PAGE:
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Sale has been one of baseball’s best pitchers, with seven consecutive All-Star selections and six consecutive years as a top five Cy Young vote-getter. But he started the season with five losses in his first six starts.

“I’m not going to sugarcoat it,” he said on April 17. “I just flat-out stink right now. I don’t know what it is.”

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He seems to be turning it around in May though, with three starts, all with double-digit strikeouts, ending with two Red Sox wins and Tuesday’s unfortunate loss.

Sale’s previous high in strikeouts was 15, achieved three times. (The Red Sox lost one of those games too, to the Blue Jays in extra innings last May.) The game had the highest strikeout total by a Red Sox player not named Clemens.

The cold weather — 44 degrees at the game’s start — may have been a factor. Pitchers tend to benefit from cooler temperatures, and all five of the 20-strikeout games in major league history came in April, May or September.

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The Bruins dominated the Hurricanes up and down the TD Garden ice Sunday afternoon for a 6-2 Mother’s Day victory in Game 2 of the Eastern Conference Finals. Tuukka Rask made 21 saves on 23 shots against and held the Hurricanes without a goal until midway through the third period. You can watch the full highlights here. Game 3 is Tuesday at 8 p.m. in Raleigh.
The Red Sox own a five-game winning streak after finishing off a weekend sweep of the Mariners. President Donald Trump took notice of the timing of the team’s best performances yet this season:

The president contends that visiting the White House is now the opposite of the Sports Illustrated cover curse.
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Michael Chavis continued his hot streak by hitting five RBIs on Sunday, powering the Sox to an 11-2 win. The Red Sox received five innings on the mound from starter Hector Velazquez before Alex Cora handed the ball over to Marcus Walden and Josh Smith to pitch two innings each. J.D. Martinez hit his sixth home run of the season.
The Red Sox now sit just three games behind the Rays for the AL East lead. They outscored the Mariners 34-8 over the three-game series, are in the midst of their longest winning streak so far this season, and own a 16-6 record over their last 22 games.

More from Boston.com:

3 takeaways from the Bruins’ Game 2 win over the Hurricanes
Connor Clifton was in the right spot to score his first NHL goal
Chad Finn: Tom Brady and Steph Curry are more similar than you think
Young spark in the Red Sox infield? Yup. It’s Rafael Devers.
A Kyrie Irving-Lebron James reunion might not be unthinkable after all
Alex Cora shared an update on Dustin Pedroia’s knee injury
The Red Sox are preparing a bid to host the 2029 MLB All-Star Game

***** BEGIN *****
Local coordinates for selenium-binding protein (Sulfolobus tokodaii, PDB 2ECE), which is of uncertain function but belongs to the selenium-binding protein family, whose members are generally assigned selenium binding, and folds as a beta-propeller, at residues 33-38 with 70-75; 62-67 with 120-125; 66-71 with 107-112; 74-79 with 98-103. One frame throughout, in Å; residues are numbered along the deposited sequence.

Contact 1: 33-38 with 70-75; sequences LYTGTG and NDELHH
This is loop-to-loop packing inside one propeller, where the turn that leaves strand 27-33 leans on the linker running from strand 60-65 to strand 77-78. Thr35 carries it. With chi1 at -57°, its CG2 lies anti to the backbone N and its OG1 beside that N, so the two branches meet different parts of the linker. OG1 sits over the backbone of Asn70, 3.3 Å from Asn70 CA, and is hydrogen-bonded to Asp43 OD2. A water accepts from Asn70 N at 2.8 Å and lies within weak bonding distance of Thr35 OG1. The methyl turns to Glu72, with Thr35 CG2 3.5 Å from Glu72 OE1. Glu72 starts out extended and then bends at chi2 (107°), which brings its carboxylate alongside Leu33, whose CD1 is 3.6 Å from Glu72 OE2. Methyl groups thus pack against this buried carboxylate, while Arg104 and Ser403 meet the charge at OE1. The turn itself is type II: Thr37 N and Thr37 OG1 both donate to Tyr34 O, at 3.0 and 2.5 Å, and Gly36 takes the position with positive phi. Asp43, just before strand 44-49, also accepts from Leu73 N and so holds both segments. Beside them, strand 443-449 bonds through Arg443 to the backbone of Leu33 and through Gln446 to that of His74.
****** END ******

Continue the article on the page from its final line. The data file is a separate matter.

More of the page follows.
Hurricanes captain Justin Williams had an… interesting response to losing Game 2 to the Bruins:

The Hurricanes will definitely want that taste out of their mouths before Game 3.
Williams and Brad Marchand had a confrontation mid-ice in the second period that resulted in Williams receiving a penalty. Marchand appeared to usher his opponent to the penalty box after the penalty was assessed.
“I just needed my foot in the door, and they let me in the whole house.” Patriots players David Andrews, Brandon Bolden, and James Develin offered perspective on what it’s like to be a rookie undrafted free agent:

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The Patriots say the team has featured a rookie undrafted free agent make the initial 53-man roster in 15 straight seasons. Bill Belichick added at least 10 undrafted rookies to the roster after the NFL Draft in April.
Daily highlight: Kawhi Leonard’s game-winning, buzzer-beating shot to send the Toronto Raptors to the Eastern Conference Finals over the Philadelphia 76ers in Game 7 is as dramatic as it gets. Incredibly, the play was the first game-winning buzzer beater in a Game 7 in NBA history.

The Raptors advance to meet the Milwaukee Bucks, who eliminated the Celtics in round two, in the next round.
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On this day: Red Sox center fielder Fred Lynn hit for the cycle at Fenway Park in a 10-5 win over the Minnesota Twins on May 13, 1980. Lynn hit a double in the first inning, a two-run home run in the fourth, hit Jerry Remy home with a single in the sixth inning, and earned the cycle in the eighth inning with a triple to center field.

“I’m glad it wasn’t a homer,” Lynn said after the game, according to the Boston Globe‘s archives. “I’d much rather have a triple in that situation, anyway. I knew what was going on. I knew I never had the cycle and this might be a chance for it. We outfielders have a lot of time to think out there.”

Bob Watson was the last Red Sox player to hit for the cycle before Lynn, and Dwight Evans would become the next Sox batter to achieve the feat on June 28, 1984.